Data auditing for health care

Data auditing is assessing the quality and fit for purpose of data via key metrics and properties of the data (Techopedia, n.d.).  Data auditing processes and procedures are the business’ way of assessing and controlling their data quality (Eichhorn, 2014). Doing data audits allows a business to fully realize the value of their data and provides higher fidelity to their data analytics results (Jones, Ross, Ruusalepp, & Dobreva, 2009). Data auditing is needed because the data could contain human error or it could be subject to IT data compliance like HIPAA, SOX, etc. regulations (Eichhorn, 2014). When it comes to health care data audits, it can help detect unauthorized access to confidential patient data, reduce the risk of unauthorized access to data, help detect defects, help detect threats and intrusion attempts, etc. (Walsh & Miaolis, 2014).

Data auditors can perform a data audit by considering the following aspects of a dataset (Jones et al., 2009):

  • Data by origin: observation, computed, experiments
  • Data by data type: text, images, audio, video, databases, etc.
  • Data by Characteristics: value, condition, location

A condensed data audits process for research is proposed by Shamoo (1989):

  • Select published, claimed, or random data from a figure, table, or data source
  • Evaluate if all the formulas and equations are correct and used correctly
  • Convert all the data into numerical values
  • Re-derive the original data using the formulas and equations
  • Segregate the various parameters and values to identify the sources of the original data
  • If the data is the same as those in (1), then the audit turned up no quality issues, if not a cause analysis needs to be conducted to understand where the data quality faulted
  • Formulate a report based on the results of the audit

Jones et al. (2009) provided a four stage process with a detailed swim lane diagram:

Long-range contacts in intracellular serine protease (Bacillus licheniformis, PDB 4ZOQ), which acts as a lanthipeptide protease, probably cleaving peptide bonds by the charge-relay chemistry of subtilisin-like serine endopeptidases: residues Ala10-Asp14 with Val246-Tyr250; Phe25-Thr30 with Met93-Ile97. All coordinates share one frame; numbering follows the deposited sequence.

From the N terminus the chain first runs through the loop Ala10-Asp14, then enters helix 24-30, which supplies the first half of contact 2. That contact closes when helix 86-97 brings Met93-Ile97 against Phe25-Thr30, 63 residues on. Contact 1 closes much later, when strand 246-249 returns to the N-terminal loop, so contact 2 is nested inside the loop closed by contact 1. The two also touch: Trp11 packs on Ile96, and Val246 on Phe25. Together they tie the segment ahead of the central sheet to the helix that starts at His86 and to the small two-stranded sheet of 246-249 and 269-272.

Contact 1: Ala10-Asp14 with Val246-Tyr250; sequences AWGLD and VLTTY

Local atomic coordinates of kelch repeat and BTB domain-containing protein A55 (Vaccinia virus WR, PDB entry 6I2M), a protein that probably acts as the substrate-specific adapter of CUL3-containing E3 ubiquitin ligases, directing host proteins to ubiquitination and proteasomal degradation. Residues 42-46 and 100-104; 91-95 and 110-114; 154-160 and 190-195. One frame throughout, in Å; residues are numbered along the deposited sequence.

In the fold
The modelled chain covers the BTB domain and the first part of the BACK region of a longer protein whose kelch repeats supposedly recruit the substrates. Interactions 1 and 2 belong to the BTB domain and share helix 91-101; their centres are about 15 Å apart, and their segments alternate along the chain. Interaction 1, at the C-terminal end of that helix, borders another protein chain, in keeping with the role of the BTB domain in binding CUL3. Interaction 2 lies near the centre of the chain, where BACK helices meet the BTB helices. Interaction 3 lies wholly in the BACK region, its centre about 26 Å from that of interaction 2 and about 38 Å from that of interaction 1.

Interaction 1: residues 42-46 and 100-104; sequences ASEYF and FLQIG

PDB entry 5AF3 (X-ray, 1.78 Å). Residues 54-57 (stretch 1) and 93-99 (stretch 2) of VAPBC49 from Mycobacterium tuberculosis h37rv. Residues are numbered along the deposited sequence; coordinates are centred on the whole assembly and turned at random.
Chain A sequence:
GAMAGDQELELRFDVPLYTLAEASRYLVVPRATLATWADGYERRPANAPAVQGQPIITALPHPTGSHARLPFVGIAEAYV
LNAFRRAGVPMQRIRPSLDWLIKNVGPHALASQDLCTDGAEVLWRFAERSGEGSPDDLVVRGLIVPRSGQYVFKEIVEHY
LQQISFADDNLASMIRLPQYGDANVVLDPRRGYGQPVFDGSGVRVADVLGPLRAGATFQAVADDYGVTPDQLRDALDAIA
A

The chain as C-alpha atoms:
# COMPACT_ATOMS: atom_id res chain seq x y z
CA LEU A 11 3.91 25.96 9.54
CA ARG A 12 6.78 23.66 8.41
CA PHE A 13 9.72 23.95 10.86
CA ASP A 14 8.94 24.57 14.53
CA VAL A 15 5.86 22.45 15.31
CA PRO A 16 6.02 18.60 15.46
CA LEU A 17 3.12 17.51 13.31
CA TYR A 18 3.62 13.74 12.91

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For some organizations, it is the creation of log file for all data transactions that can aid in improving data integrity (Eichhorn, 2014).  The creation of the log file must be scalable and separated from the system under audit (Eichhorn, 2015).  Log files can be created for one system or many. Meanwhile, all the log files should be centralized in one location, and the log data must be abstracted into a common and universal format for easy searching (Eichhorn, 2015). Regardless of the techniques, HIPAA section 164.308-3012 talk about information and audits in the health care system (Walsh & Miaolis, 2014).

HIPAA has determined key activities for a healthcare system to have a data auditing protocol (Walsh & Miaolis, 2014):

  • Determine the activities that will be tracked or audited: creating a process flow or swim lane diagram like the one above, involve key data stakeholders, and evaluate which audit tools will be used.
  • Select the tools that will be deployed for auditing and system activity reviews: one that can detect unauthorized access to data, ability to drill down into the data, collect audit logs, and present the findings in a report or dashboard.
  • Develop and employ the information system activity review/audit policy: determine the frequency of the audits and what events would trigger other audits.
  • Develop appropriate standard operating procedures: to deal with presenting the results, dealing with the fallout of what the audit reveals, and efficient audit follow-up

References

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